hypothesis: the Copernican theory prediction: if this theory, then Mercury and Venus will always be near the Sun observation: Mercury and Venus are always observed near the Sun conclusion: therefore the Copernican theory

But is this conclusion warranted? Aren't Mercury and Venus always seen near the Sun in the Ptolemaic model too? We have here a case of the fallacy of affirming the consequent: If A, then B; B; therefore A.

Remember the medieval nominalist argument: that we cannot insist upon the truth of any particular working hypothesis because God could have made the world in some different manner that nonetheless has the same set of observational consequences.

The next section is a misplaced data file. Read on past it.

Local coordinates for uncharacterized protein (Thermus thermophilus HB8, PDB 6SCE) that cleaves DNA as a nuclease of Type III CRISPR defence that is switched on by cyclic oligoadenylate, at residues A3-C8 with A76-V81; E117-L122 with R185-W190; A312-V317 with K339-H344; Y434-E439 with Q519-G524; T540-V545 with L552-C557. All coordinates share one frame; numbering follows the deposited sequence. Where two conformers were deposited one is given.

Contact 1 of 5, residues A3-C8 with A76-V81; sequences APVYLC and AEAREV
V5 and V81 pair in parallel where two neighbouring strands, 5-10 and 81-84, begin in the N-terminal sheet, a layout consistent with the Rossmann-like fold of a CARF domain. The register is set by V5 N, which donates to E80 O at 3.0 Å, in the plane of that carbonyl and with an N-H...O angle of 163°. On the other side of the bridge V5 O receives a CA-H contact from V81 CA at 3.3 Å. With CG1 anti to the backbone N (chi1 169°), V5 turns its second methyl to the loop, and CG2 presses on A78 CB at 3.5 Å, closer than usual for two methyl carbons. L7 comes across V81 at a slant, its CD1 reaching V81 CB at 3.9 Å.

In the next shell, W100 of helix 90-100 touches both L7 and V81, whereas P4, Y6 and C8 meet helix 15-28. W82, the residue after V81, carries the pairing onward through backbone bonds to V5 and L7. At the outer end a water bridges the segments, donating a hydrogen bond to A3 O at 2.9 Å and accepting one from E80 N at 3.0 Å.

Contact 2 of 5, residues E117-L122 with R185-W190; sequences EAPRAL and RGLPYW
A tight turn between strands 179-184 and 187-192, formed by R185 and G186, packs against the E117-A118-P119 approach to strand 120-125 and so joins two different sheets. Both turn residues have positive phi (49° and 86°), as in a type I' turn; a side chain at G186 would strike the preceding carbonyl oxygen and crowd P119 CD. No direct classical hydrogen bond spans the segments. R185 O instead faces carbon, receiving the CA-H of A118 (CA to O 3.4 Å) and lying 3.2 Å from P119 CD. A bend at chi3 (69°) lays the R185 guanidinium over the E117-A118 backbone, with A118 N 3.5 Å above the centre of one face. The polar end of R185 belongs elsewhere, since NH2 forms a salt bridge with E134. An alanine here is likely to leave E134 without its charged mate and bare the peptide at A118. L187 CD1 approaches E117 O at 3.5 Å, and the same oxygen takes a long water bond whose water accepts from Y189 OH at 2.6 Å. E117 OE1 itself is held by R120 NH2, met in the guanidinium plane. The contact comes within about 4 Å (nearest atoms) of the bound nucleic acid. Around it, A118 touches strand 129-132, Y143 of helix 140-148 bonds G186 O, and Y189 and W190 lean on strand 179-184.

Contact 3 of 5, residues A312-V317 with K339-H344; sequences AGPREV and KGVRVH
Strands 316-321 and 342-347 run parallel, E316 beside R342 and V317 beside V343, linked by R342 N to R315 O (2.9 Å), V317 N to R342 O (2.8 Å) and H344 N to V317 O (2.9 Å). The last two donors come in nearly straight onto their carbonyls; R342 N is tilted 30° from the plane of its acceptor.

A God capable of creating the world in a different manner isn't even necessary: just some ingenious person to imagine such a possibility. Ptolemy kept Mercury and Venus always near the Sun, but not as an inevitable consequence of his geometric model. The desired naturalness and inevitability can, however, be achieved in an Earth-centered system. Were the Sun to orbit around a motionless Earth in the center while Mercury and Venus orbited around the Sun, Mercury and Venus would always be seen near the Sun. Indeed, just such a model would be proposed as a rival to the Copernican theory.

An unauthorized preface added to Copernicus's De revolutionibus presented Copernicus's theory as a mathematical fiction rather than the true account of the beauty and harmony of the universe that Copernicus intended. The spurious preface read, in part: